The Eastern Cape MEC for rural development and agrarian reform, Nonkqubela Pieters, announced this week that Magwa Enterprise Tea (MET) will reach breakeven point in 2024 and reduce its overreliance on government support.
Pieters was leading a tea harvesting ceremony of 1 443 hectares of tea and touring the Magwa processing factory when she said government was making inroads in the MET turnaround process.
“Government is not throwing away money by investing here. We have created employment opportunities in an economically depressed region. Through this development, Magwa has created sustainable livelihoods supporting multitudes of families. Indeed, we are making inroads, though we are not yet where we want it to be.”
Her department is engaging prospective investors and Pieters is confident that – once there is private-sector capital injected into tea production, tourism and high-value commodities – the enterprise will be able to make a profit.
MET general manager Chuma Velani announced that the Majola estate – alongside Magwa the second estate to form the MET company – has been awarded an organic tea certificate by Ecocert (an international certification body). They are hopeful that this will open doors for them to niche and export markets.
“Being one of the leaders in the tea market over the years, Magwa has embarked on an aggressive path in its marketing approach to ensure an advantage over its competitors as a single-origin product,” Velani said.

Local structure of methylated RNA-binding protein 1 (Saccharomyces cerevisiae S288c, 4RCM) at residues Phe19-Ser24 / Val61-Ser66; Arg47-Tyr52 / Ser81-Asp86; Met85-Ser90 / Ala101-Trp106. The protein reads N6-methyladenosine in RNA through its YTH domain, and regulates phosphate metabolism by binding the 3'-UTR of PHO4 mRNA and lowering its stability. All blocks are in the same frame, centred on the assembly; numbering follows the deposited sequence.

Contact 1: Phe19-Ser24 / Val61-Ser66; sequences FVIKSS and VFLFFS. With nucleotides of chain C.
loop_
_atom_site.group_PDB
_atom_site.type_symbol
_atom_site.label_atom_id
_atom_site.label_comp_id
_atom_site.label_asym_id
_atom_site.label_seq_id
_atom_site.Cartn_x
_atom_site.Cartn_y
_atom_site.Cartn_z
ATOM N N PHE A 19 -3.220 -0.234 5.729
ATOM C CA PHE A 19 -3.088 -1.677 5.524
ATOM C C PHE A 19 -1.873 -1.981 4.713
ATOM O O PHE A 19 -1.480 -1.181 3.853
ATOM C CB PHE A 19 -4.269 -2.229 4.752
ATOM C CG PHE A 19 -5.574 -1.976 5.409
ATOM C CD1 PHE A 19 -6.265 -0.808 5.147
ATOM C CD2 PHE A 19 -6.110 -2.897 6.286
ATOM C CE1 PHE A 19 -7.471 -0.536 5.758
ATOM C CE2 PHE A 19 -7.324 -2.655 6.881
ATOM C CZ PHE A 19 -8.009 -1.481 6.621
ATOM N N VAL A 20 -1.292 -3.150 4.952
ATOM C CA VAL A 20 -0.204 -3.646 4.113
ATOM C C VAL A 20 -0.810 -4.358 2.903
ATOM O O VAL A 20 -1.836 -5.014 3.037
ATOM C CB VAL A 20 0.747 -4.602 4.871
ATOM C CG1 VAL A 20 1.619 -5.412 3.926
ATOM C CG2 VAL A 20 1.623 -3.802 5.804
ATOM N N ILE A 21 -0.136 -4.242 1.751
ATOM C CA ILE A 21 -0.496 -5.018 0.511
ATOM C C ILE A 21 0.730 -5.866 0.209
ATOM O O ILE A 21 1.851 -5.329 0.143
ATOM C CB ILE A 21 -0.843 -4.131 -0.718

He added that by 2024, they expect to employ about 2 500 employees while other value crops and tourism planned for MET might take the employment number to 5 000.
One of the longest-serving employees in Magwa, Nontshumayelo Vonqongo, who started in 1989 as a casual worker and is now a permanent section manager, hailed the estate as a “great job creator in this region”.
“Working here has changed our lives. It has made me a better person as I have built a house for my family out of the money I earn from Magwa.”
Raisin industry to prioritise sustainability
South Africa’s raisin industry is working hard to advance its sustainable performance in future.
According to a report by FreshPlaza.com, the raisin industry deems it crucial that Mzansi’s youth are involved in sustainability strategies, on of which being the advancement of soil health. In a workshop hosted by the organisation this year, Raisins South Africa highlighted the importance of healthy soil properties, and demonstrated how different soil preparation techniques can be applied to ensure optimum use of this natural resource.
Stefan Jordaan, Raisins South Africa’s agri specialist, explains, “For any raisin grower, sustainable production over the long term is crucial, therefore soil health is at the heart of raisin production.”
Approximately 16 000 hectares are planted in South Africa with dedicated raisin cultivars including Sultana, Merbein, Selma Pete and Sugra 39.
Raisin production requires good and healthy soils, sufficient water and good climatic conditions. Without these basic resources, it would not be possible to produce quality fruit. Jordaan adds, “Safeguarding and managing our soils are key to future productivity of quality raisins.”
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